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Blog from December, 2016

If you have a single image or an image stream and would like to apply to each image a mask generated from the image itself, you could use the mask filter.

The mask filter allows you to run a pipeline of almost any filters available in cv-cat on an image to generate the mask and then apply it to the original image.

The benefits of the mask filter are more obvious when it is used on an image stream rather than a single image, since it allows to quickly prototype and deploy an image processing pipeline with fairly complex filtering and masking.

The example below demonstrates how to (very crudely) extract the vegetation from an image. To try it, right-click on the original image and save it on your computer as rippa.png.

> # mask image
> cv-cat --file rippa.png "mask=linear-combination:-r+2g-b|threshold:50|convert-to:ub;encode=png" --output no-header > masked.png
> # view
> eog masked.png
> # or for a quick view run
> cv-cat --file rippa.png "mask=linear-combination:-r+2g-b|threshold:50|convert-to:ub;view;null" --stay

In the cv-cat command above the mask filter is given as its parameter the pipeline: linear-combination:-r+2g-b|threshold:50|convert-to:ub. (The mask, which is very crude, says: take pixels with lots of green and not so much of red and blue; the mask must have CV_8U depth, while the output of linear-combination is always in floats, thus, the explicit convert-to operation.) cv-cat runs this pipeline on rippa.png and applies the result to rippa.png itself.

The syntax of the mask pipeline is the same as for normal cv-cat filter pipelines, except for the mask filter pipeline the separator between the filters is '|' and equal sign is ':'. (To improve the syntax, in future, we may implement separator escaping.)

I.e. if instead of applying the mask, you just want to save it in a file, you could run:

> cv-cat --file rippa.png "linear-combination=-r+2g-b;threshold=50;convert-to=ub;encode=png" --output no-header > mask.png
> eog mask.png 

You may want to apply a constant pre-computed mask to images. The example below will produce the same result as the first example.

> cv-cat --file rippa.png "mask=load:mask.png;view;null" --stay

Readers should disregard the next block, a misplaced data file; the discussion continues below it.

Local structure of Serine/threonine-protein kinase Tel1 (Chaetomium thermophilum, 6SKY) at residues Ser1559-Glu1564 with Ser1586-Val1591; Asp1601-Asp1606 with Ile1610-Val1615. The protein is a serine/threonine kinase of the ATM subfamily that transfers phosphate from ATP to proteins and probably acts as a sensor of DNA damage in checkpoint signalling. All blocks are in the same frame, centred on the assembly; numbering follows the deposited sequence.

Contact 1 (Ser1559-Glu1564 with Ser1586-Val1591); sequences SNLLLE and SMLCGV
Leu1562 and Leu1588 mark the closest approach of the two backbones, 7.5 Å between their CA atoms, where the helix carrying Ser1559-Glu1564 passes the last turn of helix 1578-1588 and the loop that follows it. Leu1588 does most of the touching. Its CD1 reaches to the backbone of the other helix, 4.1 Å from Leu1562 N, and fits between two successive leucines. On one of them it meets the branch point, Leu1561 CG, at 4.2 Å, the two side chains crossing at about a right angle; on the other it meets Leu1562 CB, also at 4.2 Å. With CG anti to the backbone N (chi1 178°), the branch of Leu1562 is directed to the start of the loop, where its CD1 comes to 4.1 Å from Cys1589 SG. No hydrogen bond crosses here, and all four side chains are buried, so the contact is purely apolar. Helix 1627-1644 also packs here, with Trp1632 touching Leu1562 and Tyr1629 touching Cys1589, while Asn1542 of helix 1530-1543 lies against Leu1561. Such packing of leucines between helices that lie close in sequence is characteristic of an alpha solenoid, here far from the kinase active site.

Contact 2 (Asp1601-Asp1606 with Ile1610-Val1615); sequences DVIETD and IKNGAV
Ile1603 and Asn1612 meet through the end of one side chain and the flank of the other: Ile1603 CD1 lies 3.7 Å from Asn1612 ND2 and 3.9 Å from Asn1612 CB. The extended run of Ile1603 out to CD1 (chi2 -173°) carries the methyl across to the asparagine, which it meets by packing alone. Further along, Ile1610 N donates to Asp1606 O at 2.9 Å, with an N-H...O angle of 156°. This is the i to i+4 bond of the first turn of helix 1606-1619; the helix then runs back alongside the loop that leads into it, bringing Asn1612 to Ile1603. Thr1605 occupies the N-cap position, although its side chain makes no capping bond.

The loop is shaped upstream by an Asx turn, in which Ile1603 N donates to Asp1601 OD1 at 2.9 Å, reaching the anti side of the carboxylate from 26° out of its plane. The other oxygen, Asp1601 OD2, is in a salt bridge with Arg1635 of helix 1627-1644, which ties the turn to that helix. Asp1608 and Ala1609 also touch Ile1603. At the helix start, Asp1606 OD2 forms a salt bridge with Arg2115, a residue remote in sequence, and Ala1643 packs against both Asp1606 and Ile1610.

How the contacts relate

A more elaborate example of applying filters to masked images

Masking can be the first step during feature extraction process. The next example demonstrates how a vegetation index can be applied on top of the mask operation.

We start with the following rainforest photo:

Now apply a mask and then, in the same line, apply a filter emulating one of the possible vegetation index filters (note: this is only a crude approximation used in this demo as the image lacks near-infrared data that are typically used by realistic vegetation indexes).

"Vegetation index"
> cv-cat --file rainforest.jpg --output=no-header "mask=linear-combination:-r+2g-b|threshold:50|convert-to:ub;ratio=r/g;convert-to=ub,256;encode=png" > filtered-rainforest.png
> eog filtered-rainforest.png

The ratio=r/g operation is the in-place "vegetation index" filter. Its output has floating-point precision with the expected range of output values around 1; therefore, we use convert-to before writing an output file.

You also could visualise intermediate results on the fly:

> cv-cat --file rainforest.jpg "view;mask=linear-combination:-r+2g-b|threshold:50|convert-to:ub;view;ratio=r/g;view;null" --stay

 

The black areas of the output image are not green as defined by the mask. The subsequent ratio filter distinguishes between the shades of green.

In a more general case, the ratio filter may use multiple channels, like in the (contrived) ratio=(100 + 2g + b)/(1.5*r + g + a). Note that r, g, b and a here are short-hands for channels 0, 1, 2 and 3 of the input image, respectively. The data in those channels do not have to correspond to red, green, blue or alpha and can be arbitrary false colours. According to the ratio syntax multiple terms shall be surrounded in brackets, constants can be integer or floating point values, and multiplication signs are optional.